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Possible complications include:

  • shock: there may be the loss of 1-2 litres of blood with a femoral shaft fracture.
  • thromboembolism
  • fat embolism: this is a very common complication seen in young people with closed femoral fractures. The management should aim to avoid hypoxia.
  • infection
  • delayed union or non-union of the fracture: the union of a fractured shaft of femur may be 100 days plus or minus 20 days. If the bone ends become sclerotic then rigid internal fixation and the addition of bone grafts is required.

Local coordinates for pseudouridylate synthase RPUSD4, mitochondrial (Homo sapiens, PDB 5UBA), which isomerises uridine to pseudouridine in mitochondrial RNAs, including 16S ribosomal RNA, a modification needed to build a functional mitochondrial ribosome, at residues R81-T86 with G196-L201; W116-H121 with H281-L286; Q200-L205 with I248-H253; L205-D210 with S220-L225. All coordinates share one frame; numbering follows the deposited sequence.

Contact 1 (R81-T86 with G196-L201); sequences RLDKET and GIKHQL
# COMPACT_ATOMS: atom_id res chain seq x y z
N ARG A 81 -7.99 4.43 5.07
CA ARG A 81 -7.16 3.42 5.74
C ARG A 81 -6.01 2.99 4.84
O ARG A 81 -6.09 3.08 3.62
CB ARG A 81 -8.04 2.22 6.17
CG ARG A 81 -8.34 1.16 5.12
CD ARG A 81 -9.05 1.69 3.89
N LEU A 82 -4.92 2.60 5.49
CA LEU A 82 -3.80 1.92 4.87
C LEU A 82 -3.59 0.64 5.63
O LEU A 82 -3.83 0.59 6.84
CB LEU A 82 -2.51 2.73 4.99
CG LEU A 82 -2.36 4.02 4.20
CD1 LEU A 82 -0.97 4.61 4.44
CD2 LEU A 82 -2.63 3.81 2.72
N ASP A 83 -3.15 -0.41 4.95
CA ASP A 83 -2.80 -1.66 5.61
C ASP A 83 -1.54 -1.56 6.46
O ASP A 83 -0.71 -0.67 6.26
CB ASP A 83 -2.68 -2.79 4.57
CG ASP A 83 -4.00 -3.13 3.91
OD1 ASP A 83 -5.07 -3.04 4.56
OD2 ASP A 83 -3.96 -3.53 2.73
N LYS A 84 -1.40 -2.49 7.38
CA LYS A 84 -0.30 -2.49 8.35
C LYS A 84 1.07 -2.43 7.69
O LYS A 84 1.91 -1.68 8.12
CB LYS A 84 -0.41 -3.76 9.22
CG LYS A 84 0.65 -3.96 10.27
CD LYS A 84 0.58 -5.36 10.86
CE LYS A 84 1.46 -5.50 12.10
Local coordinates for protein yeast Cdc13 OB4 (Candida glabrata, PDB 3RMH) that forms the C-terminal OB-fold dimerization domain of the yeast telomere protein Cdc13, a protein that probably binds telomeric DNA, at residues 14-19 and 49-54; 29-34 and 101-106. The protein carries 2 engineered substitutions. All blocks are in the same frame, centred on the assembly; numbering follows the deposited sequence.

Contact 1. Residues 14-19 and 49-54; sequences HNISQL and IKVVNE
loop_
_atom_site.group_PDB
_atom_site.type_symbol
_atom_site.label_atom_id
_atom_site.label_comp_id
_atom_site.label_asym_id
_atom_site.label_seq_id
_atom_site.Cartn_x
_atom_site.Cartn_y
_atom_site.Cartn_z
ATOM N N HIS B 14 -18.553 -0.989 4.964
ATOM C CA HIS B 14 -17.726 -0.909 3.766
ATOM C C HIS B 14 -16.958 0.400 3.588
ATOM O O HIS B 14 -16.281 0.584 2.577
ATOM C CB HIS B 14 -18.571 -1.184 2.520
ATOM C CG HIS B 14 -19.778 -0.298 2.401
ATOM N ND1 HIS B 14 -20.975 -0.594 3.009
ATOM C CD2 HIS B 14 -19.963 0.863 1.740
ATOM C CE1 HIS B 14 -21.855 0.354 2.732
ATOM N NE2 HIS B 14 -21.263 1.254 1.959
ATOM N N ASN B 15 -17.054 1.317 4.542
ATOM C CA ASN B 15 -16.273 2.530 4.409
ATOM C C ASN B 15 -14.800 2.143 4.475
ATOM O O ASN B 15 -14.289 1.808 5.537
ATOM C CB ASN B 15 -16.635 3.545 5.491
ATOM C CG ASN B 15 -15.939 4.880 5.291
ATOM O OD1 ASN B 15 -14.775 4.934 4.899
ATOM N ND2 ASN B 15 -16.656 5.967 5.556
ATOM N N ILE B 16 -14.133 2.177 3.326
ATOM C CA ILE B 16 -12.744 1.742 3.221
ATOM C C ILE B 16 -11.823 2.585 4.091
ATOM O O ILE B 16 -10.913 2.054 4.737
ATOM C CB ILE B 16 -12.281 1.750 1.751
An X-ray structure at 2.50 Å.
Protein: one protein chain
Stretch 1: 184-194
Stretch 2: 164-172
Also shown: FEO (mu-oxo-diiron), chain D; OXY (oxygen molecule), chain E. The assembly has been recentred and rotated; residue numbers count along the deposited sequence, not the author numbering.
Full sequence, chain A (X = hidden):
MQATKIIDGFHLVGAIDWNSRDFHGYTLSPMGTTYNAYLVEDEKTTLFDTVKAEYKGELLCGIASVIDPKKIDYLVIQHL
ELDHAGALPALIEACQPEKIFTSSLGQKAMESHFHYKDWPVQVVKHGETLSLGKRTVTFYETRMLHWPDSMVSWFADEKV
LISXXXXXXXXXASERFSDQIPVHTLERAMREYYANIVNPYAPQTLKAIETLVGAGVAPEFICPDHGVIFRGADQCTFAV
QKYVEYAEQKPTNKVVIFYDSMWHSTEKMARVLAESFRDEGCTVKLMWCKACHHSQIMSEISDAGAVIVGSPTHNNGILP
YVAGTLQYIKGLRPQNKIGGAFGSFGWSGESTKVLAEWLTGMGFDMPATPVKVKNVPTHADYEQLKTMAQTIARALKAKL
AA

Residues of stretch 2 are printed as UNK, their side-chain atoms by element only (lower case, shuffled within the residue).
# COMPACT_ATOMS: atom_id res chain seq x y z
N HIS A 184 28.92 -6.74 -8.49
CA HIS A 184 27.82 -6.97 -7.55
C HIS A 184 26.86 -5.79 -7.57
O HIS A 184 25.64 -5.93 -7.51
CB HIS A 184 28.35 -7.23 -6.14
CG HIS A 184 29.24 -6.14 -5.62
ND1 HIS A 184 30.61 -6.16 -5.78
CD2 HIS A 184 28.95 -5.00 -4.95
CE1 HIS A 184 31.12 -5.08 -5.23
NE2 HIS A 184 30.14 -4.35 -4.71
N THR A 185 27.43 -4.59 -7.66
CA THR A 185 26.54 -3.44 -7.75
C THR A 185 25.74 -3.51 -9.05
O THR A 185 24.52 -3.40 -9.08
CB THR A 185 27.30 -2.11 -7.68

• malunion
  • stiffness of the knee joint: a femoral shaft fracture may result in knee stiffness. This may be caused by an injury that occurred at the same time as the femoral fracture or due to soft-tissue adhesions that developed during treatment.

Last reviewed 01/2018